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    Eh, what? The primary reason FORTRAN is still around is because of its speed. Properly written C++, where "properly written" means "in the spirit of object oriented programming" can be horrendously slow compared to C, which in turn is typically slower than FORTRAN.

    Seemingly simple calculations in C++ such as (integer expression)*(double expression) and (expression using member data) are painstakingly slow in unoptimized C++. Forget all about performance if you use STL objects in a nested loop. Optimization may help, but optimized code is a tad difficult to debug.
  9. Dec 10, 2008 #8
    C++ is the language that is based on C. When Microsoft created their .NET platform, they created many languages that used the Common Language Interface and were based on existing languages such as Java (J#), Visual Basic (VB.NET), and Visual C++ (they also created C#, a combination of Java and C++ combining the best of both). It is commonly mistaken that VC++ is just an IDE, in reality it is a language itself that runs on the Common Language Runtime.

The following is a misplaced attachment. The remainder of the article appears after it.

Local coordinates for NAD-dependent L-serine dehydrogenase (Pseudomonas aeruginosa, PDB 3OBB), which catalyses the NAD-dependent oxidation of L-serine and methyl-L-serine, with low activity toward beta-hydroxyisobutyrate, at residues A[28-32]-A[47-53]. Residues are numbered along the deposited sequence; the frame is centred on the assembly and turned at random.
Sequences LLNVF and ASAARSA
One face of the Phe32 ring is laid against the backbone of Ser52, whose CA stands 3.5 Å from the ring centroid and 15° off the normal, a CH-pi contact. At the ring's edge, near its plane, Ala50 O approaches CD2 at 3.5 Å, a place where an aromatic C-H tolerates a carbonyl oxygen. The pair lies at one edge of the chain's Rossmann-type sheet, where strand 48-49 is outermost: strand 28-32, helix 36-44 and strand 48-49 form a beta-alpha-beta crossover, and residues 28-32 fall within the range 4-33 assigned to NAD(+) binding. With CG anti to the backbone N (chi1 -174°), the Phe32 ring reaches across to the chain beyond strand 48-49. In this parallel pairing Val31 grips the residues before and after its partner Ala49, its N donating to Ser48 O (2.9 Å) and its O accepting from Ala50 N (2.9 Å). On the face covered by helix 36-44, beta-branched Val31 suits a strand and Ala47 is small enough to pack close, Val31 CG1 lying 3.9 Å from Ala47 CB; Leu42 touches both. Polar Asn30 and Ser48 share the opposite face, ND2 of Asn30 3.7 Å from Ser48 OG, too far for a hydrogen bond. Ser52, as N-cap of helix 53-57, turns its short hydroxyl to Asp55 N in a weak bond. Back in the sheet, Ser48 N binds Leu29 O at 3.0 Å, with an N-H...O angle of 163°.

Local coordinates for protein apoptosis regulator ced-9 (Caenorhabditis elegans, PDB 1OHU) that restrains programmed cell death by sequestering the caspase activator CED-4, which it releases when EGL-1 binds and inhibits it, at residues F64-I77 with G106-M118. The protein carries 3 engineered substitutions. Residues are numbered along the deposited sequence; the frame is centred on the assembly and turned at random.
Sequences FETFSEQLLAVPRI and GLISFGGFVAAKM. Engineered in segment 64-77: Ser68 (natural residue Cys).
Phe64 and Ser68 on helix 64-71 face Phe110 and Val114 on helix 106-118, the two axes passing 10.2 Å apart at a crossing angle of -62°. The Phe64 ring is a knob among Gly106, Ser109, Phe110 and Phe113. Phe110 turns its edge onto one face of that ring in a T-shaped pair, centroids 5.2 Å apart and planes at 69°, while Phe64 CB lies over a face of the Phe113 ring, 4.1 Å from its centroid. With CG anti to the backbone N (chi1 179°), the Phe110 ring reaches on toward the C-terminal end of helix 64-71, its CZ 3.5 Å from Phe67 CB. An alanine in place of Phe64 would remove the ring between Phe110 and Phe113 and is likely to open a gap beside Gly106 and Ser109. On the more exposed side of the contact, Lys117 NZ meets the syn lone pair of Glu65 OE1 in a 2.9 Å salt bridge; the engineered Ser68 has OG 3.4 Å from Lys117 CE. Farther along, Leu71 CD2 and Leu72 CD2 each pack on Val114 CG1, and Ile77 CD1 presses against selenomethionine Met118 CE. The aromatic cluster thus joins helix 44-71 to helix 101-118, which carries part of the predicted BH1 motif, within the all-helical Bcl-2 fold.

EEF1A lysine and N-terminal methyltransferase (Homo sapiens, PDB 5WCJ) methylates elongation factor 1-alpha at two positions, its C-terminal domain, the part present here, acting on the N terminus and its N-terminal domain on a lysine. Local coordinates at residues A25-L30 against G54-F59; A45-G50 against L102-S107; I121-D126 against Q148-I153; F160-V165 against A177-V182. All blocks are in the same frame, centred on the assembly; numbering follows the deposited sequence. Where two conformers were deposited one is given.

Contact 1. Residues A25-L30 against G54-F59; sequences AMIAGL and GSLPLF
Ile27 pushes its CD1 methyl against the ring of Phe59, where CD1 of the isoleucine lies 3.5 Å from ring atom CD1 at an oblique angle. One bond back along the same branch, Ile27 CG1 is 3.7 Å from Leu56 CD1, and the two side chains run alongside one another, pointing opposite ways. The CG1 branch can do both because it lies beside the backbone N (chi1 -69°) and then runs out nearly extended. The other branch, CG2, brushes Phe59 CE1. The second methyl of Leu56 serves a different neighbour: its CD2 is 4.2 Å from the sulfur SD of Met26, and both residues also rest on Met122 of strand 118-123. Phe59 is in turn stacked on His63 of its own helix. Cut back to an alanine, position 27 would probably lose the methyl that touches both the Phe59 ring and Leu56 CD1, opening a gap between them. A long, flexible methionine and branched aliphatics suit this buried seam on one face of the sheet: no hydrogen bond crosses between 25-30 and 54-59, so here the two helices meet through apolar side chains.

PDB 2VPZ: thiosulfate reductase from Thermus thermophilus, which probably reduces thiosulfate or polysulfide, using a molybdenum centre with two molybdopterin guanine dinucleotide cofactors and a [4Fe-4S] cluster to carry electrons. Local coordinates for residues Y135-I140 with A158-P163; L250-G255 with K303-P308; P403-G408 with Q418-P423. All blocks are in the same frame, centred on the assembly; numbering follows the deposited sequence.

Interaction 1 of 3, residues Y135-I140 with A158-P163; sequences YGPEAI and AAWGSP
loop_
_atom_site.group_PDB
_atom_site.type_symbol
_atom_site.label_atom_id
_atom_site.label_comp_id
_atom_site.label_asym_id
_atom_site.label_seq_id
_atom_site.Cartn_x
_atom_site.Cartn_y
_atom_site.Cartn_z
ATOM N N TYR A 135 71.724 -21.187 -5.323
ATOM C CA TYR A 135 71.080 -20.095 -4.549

As far as speed goes, Visual C++ is based on the .NET platform, therefore it uses Just In Time compiling. The first time the code runs, it runs considerably slower then if you run it a second time, the reason being is that the first time you run it the CLR compiles it to native machine executable code from Microsoft Intermediate Language.

    All code ultimately has to be converted to machine executable code in order to be executed by the processor. In my opinion the real magic comes in during compile time optimizations. Well written assembly code will always run faster then C code. But very few assembly programmers can beat the highly complex optimization algorithms used in compilers today.